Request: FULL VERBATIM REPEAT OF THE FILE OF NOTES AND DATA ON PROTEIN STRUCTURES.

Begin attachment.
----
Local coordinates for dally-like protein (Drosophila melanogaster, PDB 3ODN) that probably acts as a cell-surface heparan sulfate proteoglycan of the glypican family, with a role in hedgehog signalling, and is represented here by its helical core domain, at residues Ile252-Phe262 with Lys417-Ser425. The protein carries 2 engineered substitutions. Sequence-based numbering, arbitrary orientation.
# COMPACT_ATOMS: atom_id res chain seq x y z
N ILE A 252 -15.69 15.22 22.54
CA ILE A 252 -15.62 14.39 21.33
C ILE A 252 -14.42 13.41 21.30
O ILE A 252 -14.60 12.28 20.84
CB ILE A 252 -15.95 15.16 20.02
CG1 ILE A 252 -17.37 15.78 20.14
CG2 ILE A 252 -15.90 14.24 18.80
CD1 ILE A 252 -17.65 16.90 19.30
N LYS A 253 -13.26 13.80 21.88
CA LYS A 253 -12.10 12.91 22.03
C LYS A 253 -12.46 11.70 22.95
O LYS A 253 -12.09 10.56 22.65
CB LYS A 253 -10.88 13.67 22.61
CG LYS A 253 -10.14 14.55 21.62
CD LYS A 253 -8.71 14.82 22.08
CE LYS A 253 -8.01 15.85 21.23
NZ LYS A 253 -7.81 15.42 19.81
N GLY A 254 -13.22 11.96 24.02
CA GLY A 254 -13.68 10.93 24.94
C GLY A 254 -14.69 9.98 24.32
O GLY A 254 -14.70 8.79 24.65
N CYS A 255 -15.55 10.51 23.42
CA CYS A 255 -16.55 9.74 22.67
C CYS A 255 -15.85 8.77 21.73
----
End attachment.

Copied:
Local coordinates for dally-like protein (Drosophila melanogaster, PDB 3ODN) that probably acts as a cell-surface heparan sulfate proteoglycan of the glypican family, with a role in hedgehog signalling, and is represented here by its helical core domain, at residues Ile252-Phe262 with Lys417-Ser425. The protein carries 2 engineered substitutions. Sequence-based numbering, arbitrary orientation.
# COMPACT_ATOMS: atom_id res chain seq x y z
N ILE A 252 -15.69 15.22 22.54
CA ILE A 252 -15.62 14.39 21.33
C ILE A 252 -14.42 13.41 21.30
O ILE A 252 -14.60 12.28 20.84
CB ILE A 252 -15.95 15.16 20.02
CG1 ILE A 252 -17.37 15.78 20.14
CG2 ILE A 252 -15.90 14.24 18.80
CD1 ILE A 252 -17.65 16.90 19.30
N LYS A 253 -13.26 13.80 21.88
CA LYS A 253 -12.10 12.91 22.03
C LYS A 253 -12.46 11.70 22.95
O LYS A 253 -12.09 10.56 22.65
CB LYS A 253 -10.88 13.67 22.61
CG LYS A 253 -10.14 14.55 21.62
CD LYS A 253 -8.71 14.82 22.08
CE LYS A 253 -8.01 15.85 21.23
NZ LYS A 253 -7.81 15.42 19.81
N GLY A 254 -13.22 11.96 24.02
CA GLY A 254 -13.68 10.93 24.94
C GLY A 254 -14.69 9.98 24.32
O GLY A 254 -14.70 8.79 24.65
N CYS A 255 -15.55 10.51 23.42
CA CYS A 255 -16.55 9.74 22.67
C CYS A 255 -15.85 8.77 21.73